The Hidden Life Of Trees: An Interview With Gideon Koppel

ten years after the release of sleep furiously, the film's director Gideon Koppel talks to Adam Scovell about time, the seasons, and agreeing to disagree with Richard D. James

At the turn of the millennium, British cinema began to address the country’s relationship to its landscape with a curiosity and vigour that hadn’t been present for several decades. Arguably starting with Andrew Kötting’s Gallivant (1996), the 2000s were marked by a very particular form of experimental landscape documentary, from Ben Rivers’ Two Years At Sea (2011) to Pat Collins’ Silence (2012).

One of the highpoints of this small, idiosyncratic array of films is Gideon Koppel’s sleep furiously (2008). Made in a year when British cinema was dominated by scale and kinetic spectacle, Koppel’s film found an absorbing quietude in the local, following a Welsh town with an autobiographical eye for one single year.

Boasting a musical score by Aphex Twin and filled with stunning 35mm photography, sleep furiously became one of the watermarks in twenty-first century British documentaries, showing that personal inflection and patient visuals could create beautiful, resonant narratives. Ten years on from its premiere in 2008, we caught up with Koppel to see what had changed and evolved in the intervening years.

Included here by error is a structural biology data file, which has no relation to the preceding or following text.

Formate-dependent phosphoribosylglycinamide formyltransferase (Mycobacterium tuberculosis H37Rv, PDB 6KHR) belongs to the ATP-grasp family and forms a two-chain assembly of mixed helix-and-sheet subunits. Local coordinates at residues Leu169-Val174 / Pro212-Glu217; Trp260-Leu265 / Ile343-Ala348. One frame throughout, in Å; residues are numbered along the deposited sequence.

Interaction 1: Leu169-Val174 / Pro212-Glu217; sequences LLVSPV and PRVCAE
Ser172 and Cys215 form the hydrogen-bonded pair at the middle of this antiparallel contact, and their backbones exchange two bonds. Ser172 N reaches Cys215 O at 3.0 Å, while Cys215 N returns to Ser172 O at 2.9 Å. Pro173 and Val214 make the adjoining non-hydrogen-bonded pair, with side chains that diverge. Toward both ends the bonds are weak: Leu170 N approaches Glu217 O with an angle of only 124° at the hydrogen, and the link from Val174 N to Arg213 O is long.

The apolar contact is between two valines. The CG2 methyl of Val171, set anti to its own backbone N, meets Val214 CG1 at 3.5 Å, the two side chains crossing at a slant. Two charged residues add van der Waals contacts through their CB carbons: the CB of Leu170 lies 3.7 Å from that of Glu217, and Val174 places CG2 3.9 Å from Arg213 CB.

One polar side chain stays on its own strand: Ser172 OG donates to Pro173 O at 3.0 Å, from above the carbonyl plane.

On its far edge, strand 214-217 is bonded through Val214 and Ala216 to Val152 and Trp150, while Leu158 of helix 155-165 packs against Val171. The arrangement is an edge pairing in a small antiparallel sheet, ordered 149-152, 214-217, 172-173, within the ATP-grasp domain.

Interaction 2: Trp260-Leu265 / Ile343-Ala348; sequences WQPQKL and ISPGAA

How did sleep furiously first come about as a project?

Gideon Koppel: My parents moved to a smallholding near Aberystwyth when I was fourteen years old. They kept cows, goats, sheep, chickens, ducks, geese… made cheese and yoghurt, and grew vegetables on the steep, stony hillside. This kind of life in such an isolated landscape was tough for me as a teenager, but it also had an appeal. Part of that appeal – though I don’t think understood it in that way at the time – was to see my parents experience a contentment and a sense of belonging in the local community. I wanted to make a piece of work which enabled me to explore fragments of memories associated with that part of my life.